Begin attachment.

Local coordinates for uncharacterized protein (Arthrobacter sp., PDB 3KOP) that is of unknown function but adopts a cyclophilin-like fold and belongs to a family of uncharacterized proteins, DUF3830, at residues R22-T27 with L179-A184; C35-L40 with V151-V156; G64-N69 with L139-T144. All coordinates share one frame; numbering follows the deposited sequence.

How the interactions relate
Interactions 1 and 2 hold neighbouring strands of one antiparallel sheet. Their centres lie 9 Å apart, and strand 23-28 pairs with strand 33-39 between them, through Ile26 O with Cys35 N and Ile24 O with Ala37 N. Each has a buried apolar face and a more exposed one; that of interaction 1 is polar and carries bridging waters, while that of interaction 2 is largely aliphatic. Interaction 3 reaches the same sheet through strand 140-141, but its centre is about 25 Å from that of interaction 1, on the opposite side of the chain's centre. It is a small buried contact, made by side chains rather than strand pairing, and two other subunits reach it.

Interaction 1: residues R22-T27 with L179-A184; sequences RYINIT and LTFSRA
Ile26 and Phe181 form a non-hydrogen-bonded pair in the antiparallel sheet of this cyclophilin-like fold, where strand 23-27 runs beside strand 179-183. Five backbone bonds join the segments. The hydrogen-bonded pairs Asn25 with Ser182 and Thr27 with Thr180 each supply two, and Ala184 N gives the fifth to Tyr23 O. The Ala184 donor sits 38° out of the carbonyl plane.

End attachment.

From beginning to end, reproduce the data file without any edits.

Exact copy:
Local coordinates for uncharacterized protein (Arthrobacter sp., PDB 3KOP) that is of unknown function but adopts a cyclophilin-like fold and belongs to a family of uncharacterized proteins, DUF3830, at residues R22-T27 with L179-A184; C35-L40 with V151-V156; G64-N69 with L139-T144. All coordinates share one frame; numbering follows the deposited sequence.

How the interactions relate
Interactions 1 and 2 hold neighbouring strands of one antiparallel sheet. Their centres lie 9 Å apart, and strand 23-28 pairs with strand 33-39 between them, through Ile26 O with Cys35 N and Ile24 O with Ala37 N. Each has a buried apolar face and a more exposed one; that of interaction 1 is polar and carries bridging waters, while that of interaction 2 is largely aliphatic. Interaction 3 reaches the same sheet through strand 140-141, but its centre is about 25 Å from that of interaction 1, on the opposite side of the chain's centre. It is a small buried contact, made by side chains rather than strand pairing, and two other subunits reach it.

Interaction 1: residues R22-T27 with L179-A184; sequences RYINIT and LTFSRA
Ile26 and Phe181 form a non-hydrogen-bonded pair in the antiparallel sheet of this cyclophilin-like fold, where strand 23-27 runs beside strand 179-183. Five backbone bonds join the segments. The hydrogen-bonded pairs Asn25 with Ser182 and Thr27 with Thr180 each supply two, and Ala184 N gives the fifth to Tyr23 O. The Ala184 donor sits 38° out of the carbonyl plane.